Consistent with a role for CD94 in the recognition of ECTV infection by NK cells, mice deficient in CD94 succumbed at times similar to those of NK cell-depleted mice (Fang et al., 2008; Parker et al., 2007) and, when compared with wild type B6 mice, had significantly increased virus loads in liver 3 dpi, a time point when NK cells, but not T cells, play an important role in controlling virus spread from the D-LN (Fang et al., 2008). Thus, while CD94-deficient mice had a very diminished CD8+ T cell response, this was the consequence, rather than the primary reason, for the lack of virus control as we previously demonstrated for NK cell-depleted mice (Fang et al., 2008) and more recently for aged B6 mice (Fang et al., 2010). It remains possible, however, that CD94 on cells other than NK cells might also have contributed to protection.

Our study also revealed that ECTV-infected cells are specifically recognized by the activating receptor formed by CD94 and NKG2E and that this recognition requires the expression of the non-classical MHC class I molecule Qa-1b at the surface of ECTV-infected cells. Moreover, at the peak of the NK cell response in the D-LN, the proportion of NK cells expressing CD94 paired to activating NKG2s increased at the expense of those expressing inhibitory CD94-NKG2A receptors. In addition, ECTV infection up-regulated Qa-1b expression in cells. An important remaining question will be to understand how NK cells switch from the inhibitory CD94-NKG2A to the activating CD94-NKG2E receptor. NK cells do not proliferate in the D-LN 3 dpi (Fang et al., 2008). Thus, the most likely explanations are a change in the cellular expression of the different NKG2s as a consequence of activation or the preferential recruitment of cells expressing activating NKG2s into the D-LN.

Similar to class Ia MHC molecules, Qa-1b binds short peptides; however, most Qa-1b molecules are normally occupied by AMAPRTLLL (Aldrich et al., 1994), a peptide derived from the signal peptide of class Ia MHC I molecules (Aldrich et al., 1994; DeCloux et al., 1997). It appears that recognition of Qa1b by CD94-NKG2E is insufficient to trigger activation because the NFAT-GFP reporter cells expressing CD94-NKG2E receptors were not stimulated unless the target cells were infected with ECTV. It seems more probable that infection also results in the presentation of novel peptide(s) by Qa-1b (either a viral peptide or a peptide derived from an infection-induced cellular protein), resulting in Qa-1b-peptide complexes with higher affinity for CD94-NKG2E.

We previously reported that NKG2D is required for the ability of NK cells to protect from mousepox infection (Fang et al., 2008). We have also shown that ECTV up-regulates expression of NKG2D ligands on infected cells and that resistance to mousepox infection is diminished by blocking the NKG2D receptor in vivo (Fang et al., 2008). Our present findings using reporter assays, as well as in vitro stimulation of primary NK cells with mAbs, suggest that CD94-NKG2E and NKG2D synergize to achieve optimal NK cell activation to mount a protective response against mousepox, which is consistent with the dual requirement for NKG2D and CD94 for resistance to mousepox. While the molecular mechanism for this synergy remains unexplained, we speculate that stimulation through both receptors is required to overcome the inhibitory effects of NKG2A or other inhibitory receptors or most likely that the presence of both receptors at the immune synapse favor a stronger activating signal through the recruitment of DAP12. There is strong precedent for synergy between NKG2D and other activating receptors such as with KIR in human NK cells (Wu et al., 2000) or with the T cell receptor in humans (Groh et al., 2001) and mice (Jamieson et al., 2002).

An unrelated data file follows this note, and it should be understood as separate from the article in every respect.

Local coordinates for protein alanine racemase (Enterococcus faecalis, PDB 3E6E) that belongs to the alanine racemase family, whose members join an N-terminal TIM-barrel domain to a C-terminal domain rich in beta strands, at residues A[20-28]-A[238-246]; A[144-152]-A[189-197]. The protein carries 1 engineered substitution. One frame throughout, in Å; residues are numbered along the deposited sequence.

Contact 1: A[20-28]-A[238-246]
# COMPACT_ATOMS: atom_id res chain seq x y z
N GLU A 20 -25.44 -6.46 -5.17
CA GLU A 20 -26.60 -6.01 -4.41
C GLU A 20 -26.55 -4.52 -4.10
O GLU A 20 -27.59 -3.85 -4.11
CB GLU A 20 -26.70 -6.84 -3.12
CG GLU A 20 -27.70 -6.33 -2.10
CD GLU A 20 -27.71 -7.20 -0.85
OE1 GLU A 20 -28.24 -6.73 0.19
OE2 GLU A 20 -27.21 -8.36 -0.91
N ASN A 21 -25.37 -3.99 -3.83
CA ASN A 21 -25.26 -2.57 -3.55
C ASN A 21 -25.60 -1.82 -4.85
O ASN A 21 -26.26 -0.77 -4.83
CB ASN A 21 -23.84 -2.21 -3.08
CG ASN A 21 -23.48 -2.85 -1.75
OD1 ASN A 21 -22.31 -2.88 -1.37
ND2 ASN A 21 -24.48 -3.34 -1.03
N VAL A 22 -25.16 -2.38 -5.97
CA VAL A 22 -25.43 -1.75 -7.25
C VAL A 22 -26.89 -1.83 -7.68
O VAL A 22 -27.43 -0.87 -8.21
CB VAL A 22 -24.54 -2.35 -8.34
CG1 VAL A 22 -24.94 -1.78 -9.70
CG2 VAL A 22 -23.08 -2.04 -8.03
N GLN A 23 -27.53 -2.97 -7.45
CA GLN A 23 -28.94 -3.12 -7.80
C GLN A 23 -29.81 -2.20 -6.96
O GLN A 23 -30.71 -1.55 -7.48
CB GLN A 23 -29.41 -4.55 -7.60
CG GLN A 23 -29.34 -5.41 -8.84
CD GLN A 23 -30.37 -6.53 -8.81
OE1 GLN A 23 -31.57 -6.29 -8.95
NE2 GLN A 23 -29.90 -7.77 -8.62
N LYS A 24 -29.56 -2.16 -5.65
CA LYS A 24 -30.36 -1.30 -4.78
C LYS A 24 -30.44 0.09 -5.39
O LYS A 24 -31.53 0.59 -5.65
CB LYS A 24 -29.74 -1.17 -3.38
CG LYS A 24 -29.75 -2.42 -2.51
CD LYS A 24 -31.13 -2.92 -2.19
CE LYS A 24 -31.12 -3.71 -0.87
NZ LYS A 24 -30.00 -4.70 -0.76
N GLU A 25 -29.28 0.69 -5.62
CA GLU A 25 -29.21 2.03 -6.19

Many of the activating NK receptors in the Ly49 and KIR families, as well as human CD94-NKG2C, have low to undetectable affinity for MHC class I. We speculate that the mouse CD94-NKG2E might have a low affinity for Qa-1b expressed on normal, healthy cells to avoid autoimmunity, but that peptides derived from ECTV-infected cells might generate higher affinity Qa-1b ligands. Further, we hypothesize that due to the low affinity of the CD94-NKG2E receptor, productive activation might require synergistic signals derived from the NKG2D receptors. In light of our findings, we propose a model whereby NK cells, probably activated through cytokines, migrate to the D-LN and kill ECTV-infected cells using CD94-NKG2E for specific recognition of targets expressing a specific peptide(s) bound to Qa-1b, and NKG2D as a co-stimulator (Fang et al., 2008). This model is consistent with the current view that activating receptors are not essential for the cytokine-induced activation of the NK cells during a viral infection, but are required for the cytolysis of the virus-infected target cells (Lee and Biron, 2010; Vance et al., 1998).

Importantly, different from the recognition of MCMV by Ly49 activating receptors, the CD94-NKG2 system is exquisitely conserved between rodents and primates (Vance et al., 1999) and the sequences of all OPVs are also highly conserved. This suggests that the recognition of OPVs by NK cells might be conserved between humans and mice and relevant in protection against smallpox and monkeypox infection.

Materials and Methods

Tissue culture